Tourist permits criticized
Democratic Progressive Party (DPP) Legislator Lee Chun-yee (李俊毅) yesterday criticized the Immigration Bureau for issuing two groups of Chinese tourists permits to enter the country after they arrived at Kaohsiung International Airport on Wednesday. Because they did not have permits to enter Taiwan before departing China, the Immigration Bureau issued permits to the tourists when they arrived in Kaohsiung, Lee said. Lee said the bureau had jeopardized the country’s sovereignty, security and public health, and had treated Taiwan like it was part of China. DPP spokesman Cheng Wen-tsang (鄭文燦) said the Immigration Bureau’s conduct was equal to granting Chinese tourists visa on arrival, which is against regulations.
Official raises drywall alert
Taiwan Solidarity Union (TSU) Secretary-General Lin Jih-jia (林志嘉) yesterday urged the government to examine whether drywall products imported from China last year contained harmful chemicals. Lin called the government’s attention to news reports from the US that defective drywall products imported from China and used by US builders in more than 100,000 homes posed a health hazard to homeowners and apartment dwellers. Citing customs data, Lin said Taiwan imported 840 tonnes of drywall products from China last year. “If the drywall material is tainted, 12,000 households in Taiwan could have been affected,” he said, adding that the government should adopt emergency measures to determine whether the drywall products imported from China contained harmful substances.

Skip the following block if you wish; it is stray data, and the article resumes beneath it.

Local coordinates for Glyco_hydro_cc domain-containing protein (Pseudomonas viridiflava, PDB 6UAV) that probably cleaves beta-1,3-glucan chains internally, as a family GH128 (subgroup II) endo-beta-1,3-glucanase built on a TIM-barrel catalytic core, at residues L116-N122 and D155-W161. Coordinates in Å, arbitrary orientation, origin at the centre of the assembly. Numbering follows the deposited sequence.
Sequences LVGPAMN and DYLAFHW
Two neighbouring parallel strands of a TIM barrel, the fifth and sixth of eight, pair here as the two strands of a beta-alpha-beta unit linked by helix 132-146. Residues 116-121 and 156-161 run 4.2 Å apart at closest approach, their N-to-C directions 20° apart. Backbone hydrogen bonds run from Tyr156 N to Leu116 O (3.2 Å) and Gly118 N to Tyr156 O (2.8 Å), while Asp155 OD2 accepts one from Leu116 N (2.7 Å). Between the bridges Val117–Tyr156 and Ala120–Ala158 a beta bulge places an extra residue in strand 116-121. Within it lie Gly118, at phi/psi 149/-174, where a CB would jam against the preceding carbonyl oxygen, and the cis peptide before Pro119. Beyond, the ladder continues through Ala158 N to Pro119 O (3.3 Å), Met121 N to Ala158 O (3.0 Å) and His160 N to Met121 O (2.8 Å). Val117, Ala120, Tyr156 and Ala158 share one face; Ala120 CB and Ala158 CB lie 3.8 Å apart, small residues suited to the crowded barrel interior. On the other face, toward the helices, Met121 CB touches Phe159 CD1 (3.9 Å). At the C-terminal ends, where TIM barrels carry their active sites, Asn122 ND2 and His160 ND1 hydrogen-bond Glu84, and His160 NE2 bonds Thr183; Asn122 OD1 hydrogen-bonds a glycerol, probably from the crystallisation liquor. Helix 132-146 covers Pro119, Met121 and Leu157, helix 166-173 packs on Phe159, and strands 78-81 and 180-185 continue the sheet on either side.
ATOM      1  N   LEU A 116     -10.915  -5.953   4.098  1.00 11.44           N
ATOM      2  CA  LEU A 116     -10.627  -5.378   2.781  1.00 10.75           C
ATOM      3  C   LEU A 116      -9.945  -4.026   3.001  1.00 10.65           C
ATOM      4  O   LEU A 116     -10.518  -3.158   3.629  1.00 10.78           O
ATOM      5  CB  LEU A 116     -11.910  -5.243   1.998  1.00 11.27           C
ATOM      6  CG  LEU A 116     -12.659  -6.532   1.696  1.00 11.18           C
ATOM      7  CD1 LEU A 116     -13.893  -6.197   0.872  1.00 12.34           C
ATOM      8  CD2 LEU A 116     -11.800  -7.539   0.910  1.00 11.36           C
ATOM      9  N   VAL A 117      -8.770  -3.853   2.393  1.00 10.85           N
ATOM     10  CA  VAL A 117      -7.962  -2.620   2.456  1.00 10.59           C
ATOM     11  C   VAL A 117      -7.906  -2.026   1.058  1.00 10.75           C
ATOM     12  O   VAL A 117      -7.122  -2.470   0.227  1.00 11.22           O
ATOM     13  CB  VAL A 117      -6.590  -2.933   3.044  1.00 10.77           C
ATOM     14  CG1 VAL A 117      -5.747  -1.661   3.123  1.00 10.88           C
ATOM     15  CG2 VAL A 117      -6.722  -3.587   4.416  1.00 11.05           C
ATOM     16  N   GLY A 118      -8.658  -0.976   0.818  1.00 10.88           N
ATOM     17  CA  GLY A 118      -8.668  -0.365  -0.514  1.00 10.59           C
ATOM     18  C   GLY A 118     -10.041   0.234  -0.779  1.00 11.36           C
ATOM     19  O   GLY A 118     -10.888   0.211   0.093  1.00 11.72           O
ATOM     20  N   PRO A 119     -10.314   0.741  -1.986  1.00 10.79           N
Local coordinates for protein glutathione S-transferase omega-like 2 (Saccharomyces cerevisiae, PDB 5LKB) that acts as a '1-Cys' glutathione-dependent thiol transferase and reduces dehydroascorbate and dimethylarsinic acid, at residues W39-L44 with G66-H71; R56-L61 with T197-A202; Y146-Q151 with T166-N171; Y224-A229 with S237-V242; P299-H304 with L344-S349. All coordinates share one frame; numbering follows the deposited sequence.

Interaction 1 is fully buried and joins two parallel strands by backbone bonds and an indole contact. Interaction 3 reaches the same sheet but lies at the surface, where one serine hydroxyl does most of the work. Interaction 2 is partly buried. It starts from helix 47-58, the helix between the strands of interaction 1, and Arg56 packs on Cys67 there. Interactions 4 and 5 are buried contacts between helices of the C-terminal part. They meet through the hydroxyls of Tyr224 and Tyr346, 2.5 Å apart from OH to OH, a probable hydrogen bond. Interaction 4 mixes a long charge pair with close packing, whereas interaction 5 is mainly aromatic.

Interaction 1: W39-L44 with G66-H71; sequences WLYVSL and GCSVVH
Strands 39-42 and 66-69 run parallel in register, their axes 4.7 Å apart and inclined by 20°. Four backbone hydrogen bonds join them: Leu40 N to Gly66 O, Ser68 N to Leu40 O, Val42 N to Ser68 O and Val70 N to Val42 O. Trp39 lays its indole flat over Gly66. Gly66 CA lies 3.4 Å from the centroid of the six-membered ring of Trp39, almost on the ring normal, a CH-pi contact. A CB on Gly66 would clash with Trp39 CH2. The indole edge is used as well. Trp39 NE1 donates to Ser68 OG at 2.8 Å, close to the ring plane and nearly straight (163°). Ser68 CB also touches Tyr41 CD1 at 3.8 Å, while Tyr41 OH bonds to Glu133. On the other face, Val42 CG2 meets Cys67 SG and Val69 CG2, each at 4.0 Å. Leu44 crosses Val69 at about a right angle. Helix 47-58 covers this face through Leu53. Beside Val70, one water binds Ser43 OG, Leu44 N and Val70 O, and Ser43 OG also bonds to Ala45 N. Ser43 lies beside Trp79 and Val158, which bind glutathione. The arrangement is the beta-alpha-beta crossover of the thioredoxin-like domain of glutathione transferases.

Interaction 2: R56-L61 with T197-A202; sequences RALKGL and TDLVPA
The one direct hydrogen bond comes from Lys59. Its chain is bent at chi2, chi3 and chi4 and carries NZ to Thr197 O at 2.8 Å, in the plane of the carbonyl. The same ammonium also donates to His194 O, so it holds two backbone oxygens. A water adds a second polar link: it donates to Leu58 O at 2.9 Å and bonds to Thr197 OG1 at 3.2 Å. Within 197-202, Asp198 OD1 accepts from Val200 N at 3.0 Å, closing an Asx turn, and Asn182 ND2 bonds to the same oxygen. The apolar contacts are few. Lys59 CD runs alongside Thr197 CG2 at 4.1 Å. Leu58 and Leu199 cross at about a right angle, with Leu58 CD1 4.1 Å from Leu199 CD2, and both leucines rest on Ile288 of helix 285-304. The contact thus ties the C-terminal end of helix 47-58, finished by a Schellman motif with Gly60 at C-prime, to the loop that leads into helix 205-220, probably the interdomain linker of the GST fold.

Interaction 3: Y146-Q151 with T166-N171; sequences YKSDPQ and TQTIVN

Prosecutors donate money
Since the beginning of the year, the Chiayi Prosecutors’ Office has given scholarships to 150 students using money taken from criminals, a source said on Thursday. Money for the scholarships — which ranges from NT$1,000 per semester for each elementary school student to NT$2,000 per semester for each junior high school — came from fines paid to the Chiayi Prosecutors Office by perpetrators of minor offenses for deferred prosecution. The scholarship program began in 2007, benefiting 90 poor students that year, said a worker with the Hsin Kang Foundation of Culture and Education (HKFCE), which participates in the program. Starting in 2006, the Chiayi Prosecutors’ Office began providing charitable groups with money to help pay for social services to local residents, he said. The aim is to help children from low-income families stay in school, he said.
Hakka outlet opens
The Council for Hakka Affairs yesterday inaugurated the nation’s first permanent Hakka merchandise outlet, featuring certified Taiwanese Hakka products at the Taiwan Handicraft Center in Taipei. Council Minister Huang Yu-chen (黃玉振) said at the inauguration ceremony that the outlet would provide a marketing channel for about 300 domestic businesses that produce more than 500 items with a touch of Taiwan’s Hakka culture. He said all merchandise sold at the outlet had met the council’s quality control standards and was awarded the “Hakka Taiwan” recognition stamp. Eleven more outlets will be opened nationwide this year. “We’re also in discussions with some trade fair organizers about the possibility of presenting certified Hakka Taiwan merchandise to the international market,” Huang said.